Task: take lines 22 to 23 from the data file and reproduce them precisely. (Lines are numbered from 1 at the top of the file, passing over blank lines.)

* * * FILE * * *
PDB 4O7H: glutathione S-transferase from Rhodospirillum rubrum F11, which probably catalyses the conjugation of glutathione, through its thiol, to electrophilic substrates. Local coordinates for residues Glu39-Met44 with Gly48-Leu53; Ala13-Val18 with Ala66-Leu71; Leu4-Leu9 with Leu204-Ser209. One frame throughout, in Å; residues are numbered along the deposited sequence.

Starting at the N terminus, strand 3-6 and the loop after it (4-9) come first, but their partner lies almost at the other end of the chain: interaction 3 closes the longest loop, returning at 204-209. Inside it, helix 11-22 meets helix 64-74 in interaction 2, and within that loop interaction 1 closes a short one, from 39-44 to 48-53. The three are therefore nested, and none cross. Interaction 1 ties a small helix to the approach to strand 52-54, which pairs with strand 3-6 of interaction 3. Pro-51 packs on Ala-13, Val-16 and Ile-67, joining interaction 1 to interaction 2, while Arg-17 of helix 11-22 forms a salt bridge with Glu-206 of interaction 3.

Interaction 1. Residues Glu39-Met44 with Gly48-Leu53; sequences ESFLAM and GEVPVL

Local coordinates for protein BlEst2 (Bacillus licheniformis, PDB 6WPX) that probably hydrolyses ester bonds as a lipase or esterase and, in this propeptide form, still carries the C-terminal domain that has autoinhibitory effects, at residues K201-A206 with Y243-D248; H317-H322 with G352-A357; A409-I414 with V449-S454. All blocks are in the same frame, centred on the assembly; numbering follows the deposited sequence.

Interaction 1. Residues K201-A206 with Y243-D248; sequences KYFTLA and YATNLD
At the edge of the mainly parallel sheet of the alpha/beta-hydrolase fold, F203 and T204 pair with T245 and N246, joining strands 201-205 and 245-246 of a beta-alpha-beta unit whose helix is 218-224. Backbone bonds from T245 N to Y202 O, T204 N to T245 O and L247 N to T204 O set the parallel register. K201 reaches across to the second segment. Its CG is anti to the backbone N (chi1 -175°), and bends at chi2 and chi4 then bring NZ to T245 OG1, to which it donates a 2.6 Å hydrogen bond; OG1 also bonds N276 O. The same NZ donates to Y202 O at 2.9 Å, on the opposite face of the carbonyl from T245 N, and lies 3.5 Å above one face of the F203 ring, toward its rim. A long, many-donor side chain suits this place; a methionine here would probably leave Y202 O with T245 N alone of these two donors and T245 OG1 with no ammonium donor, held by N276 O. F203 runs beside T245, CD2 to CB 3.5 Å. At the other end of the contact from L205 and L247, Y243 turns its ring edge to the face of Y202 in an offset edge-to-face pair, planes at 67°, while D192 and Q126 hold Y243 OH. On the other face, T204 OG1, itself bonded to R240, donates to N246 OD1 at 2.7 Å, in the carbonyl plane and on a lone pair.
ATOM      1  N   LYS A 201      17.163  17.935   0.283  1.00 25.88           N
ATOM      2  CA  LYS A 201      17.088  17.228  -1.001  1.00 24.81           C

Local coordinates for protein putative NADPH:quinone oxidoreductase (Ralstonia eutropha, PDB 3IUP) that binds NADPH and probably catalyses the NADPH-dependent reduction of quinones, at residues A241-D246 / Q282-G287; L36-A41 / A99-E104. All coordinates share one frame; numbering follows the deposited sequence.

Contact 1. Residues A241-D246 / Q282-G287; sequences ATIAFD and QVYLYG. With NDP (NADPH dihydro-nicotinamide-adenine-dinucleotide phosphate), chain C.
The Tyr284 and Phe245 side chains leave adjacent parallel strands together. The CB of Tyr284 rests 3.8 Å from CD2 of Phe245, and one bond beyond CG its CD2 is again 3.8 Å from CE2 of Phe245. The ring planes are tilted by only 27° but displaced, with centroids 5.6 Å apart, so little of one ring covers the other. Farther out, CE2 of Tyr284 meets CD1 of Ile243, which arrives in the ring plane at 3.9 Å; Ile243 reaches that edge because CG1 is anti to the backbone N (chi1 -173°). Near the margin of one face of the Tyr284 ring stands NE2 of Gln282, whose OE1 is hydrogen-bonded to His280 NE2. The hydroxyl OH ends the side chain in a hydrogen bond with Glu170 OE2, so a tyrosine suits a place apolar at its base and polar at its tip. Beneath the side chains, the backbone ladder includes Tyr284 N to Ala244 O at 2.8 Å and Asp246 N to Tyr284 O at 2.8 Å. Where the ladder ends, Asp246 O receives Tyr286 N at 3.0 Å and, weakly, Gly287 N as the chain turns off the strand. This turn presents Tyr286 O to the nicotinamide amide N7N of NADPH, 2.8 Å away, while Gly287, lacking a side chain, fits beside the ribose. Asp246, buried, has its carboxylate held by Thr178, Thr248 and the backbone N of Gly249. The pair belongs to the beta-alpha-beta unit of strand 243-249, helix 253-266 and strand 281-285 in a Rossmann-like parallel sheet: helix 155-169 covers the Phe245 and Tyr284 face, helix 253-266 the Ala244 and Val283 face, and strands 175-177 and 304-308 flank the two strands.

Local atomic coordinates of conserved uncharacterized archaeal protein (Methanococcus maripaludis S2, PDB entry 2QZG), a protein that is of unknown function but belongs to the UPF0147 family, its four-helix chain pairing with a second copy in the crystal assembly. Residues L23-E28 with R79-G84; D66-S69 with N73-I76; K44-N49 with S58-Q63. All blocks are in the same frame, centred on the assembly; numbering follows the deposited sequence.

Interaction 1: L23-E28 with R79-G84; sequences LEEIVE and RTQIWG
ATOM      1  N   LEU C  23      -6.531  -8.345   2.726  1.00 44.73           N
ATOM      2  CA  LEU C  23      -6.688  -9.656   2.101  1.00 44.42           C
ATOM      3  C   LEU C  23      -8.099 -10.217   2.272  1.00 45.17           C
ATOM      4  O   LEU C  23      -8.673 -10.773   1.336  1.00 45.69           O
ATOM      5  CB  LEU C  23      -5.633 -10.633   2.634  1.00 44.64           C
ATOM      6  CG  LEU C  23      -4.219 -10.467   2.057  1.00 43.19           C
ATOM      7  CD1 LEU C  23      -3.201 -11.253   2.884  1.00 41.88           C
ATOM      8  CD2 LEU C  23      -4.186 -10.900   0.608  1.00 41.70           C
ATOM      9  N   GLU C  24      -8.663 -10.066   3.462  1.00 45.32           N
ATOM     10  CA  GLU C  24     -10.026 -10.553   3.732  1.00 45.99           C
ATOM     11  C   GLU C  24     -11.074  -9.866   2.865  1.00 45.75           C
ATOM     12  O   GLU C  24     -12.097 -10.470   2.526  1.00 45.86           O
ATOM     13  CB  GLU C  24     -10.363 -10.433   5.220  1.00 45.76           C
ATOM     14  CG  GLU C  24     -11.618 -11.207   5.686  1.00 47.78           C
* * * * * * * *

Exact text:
ATOM      9  N   GLU C  24      -8.663 -10.066   3.462  1.00 45.32           N
ATOM     10  CA  GLU C  24     -10.026 -10.553   3.732  1.00 45.99           C